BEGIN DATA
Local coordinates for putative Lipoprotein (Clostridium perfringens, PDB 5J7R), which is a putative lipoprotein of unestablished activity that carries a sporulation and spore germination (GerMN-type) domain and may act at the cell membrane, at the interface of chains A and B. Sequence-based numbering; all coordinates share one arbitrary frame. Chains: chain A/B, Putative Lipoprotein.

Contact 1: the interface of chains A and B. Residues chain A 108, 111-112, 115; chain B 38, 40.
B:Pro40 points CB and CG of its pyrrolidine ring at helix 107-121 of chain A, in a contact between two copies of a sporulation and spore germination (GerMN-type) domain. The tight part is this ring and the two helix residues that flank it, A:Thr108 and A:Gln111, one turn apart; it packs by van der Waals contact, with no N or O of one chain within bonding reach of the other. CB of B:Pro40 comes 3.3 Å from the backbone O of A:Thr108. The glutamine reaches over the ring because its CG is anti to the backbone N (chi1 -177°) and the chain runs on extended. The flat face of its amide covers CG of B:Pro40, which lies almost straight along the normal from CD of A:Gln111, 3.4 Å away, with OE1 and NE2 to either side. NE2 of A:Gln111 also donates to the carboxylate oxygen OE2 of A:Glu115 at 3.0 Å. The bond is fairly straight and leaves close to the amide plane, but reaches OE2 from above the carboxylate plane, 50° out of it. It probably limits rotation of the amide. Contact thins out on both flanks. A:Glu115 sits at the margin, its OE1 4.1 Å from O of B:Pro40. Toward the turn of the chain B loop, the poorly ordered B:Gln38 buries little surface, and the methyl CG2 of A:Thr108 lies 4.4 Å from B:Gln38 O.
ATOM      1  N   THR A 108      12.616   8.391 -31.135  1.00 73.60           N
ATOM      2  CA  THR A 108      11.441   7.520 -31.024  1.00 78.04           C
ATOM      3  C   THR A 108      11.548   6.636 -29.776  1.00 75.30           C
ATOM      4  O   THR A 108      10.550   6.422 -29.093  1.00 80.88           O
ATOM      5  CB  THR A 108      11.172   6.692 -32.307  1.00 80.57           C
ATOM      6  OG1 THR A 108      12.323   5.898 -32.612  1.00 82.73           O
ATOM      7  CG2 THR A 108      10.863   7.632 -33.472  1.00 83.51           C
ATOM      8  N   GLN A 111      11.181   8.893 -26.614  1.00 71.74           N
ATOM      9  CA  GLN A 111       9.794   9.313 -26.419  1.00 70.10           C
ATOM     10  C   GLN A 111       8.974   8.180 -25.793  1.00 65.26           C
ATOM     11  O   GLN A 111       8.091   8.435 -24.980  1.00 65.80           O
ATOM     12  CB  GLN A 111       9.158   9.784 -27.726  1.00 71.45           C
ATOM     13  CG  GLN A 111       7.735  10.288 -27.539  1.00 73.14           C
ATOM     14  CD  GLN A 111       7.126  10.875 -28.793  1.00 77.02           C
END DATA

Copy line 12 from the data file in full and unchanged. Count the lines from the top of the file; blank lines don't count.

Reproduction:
ATOM      9  CA  GLN A 111       9.794   9.313 -26.419  1.00 70.10           C